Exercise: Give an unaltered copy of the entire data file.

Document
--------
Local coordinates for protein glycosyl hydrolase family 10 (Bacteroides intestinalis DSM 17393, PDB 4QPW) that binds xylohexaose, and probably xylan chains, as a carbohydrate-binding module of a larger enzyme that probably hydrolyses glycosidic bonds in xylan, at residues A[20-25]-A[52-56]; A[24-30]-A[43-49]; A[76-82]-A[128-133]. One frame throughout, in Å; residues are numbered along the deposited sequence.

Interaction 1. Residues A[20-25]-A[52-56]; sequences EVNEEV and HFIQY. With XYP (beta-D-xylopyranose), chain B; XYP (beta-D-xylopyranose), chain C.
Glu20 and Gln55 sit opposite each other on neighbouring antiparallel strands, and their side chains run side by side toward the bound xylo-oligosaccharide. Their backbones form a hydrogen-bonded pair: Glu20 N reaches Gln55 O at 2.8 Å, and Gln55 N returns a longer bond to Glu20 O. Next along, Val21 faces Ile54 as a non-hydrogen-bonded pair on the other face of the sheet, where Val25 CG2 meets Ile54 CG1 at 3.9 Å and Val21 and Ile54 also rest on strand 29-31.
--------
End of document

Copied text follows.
Local coordinates for protein glycosyl hydrolase family 10 (Bacteroides intestinalis DSM 17393, PDB 4QPW) that binds xylohexaose, and probably xylan chains, as a carbohydrate-binding module of a larger enzyme that probably hydrolyses glycosidic bonds in xylan, at residues A[20-25]-A[52-56]; A[24-30]-A[43-49]; A[76-82]-A[128-133]. One frame throughout, in Å; residues are numbered along the deposited sequence.

Interaction 1. Residues A[20-25]-A[52-56]; sequences EVNEEV and HFIQY. With XYP (beta-D-xylopyranose), chain B; XYP (beta-D-xylopyranose), chain C.
Glu20 and Gln55 sit opposite each other on neighbouring antiparallel strands, and their side chains run side by side toward the bound xylo-oligosaccharide. Their backbones form a hydrogen-bonded pair: Glu20 N reaches Gln55 O at 2.8 Å, and Gln55 N returns a longer bond to Glu20 O. Next along, Val21 faces Ile54 as a non-hydrogen-bonded pair on the other face of the sheet, where Val25 CG2 meets Ile54 CG1 at 3.9 Å and Val21 and Ile54 also rest on strand 29-31.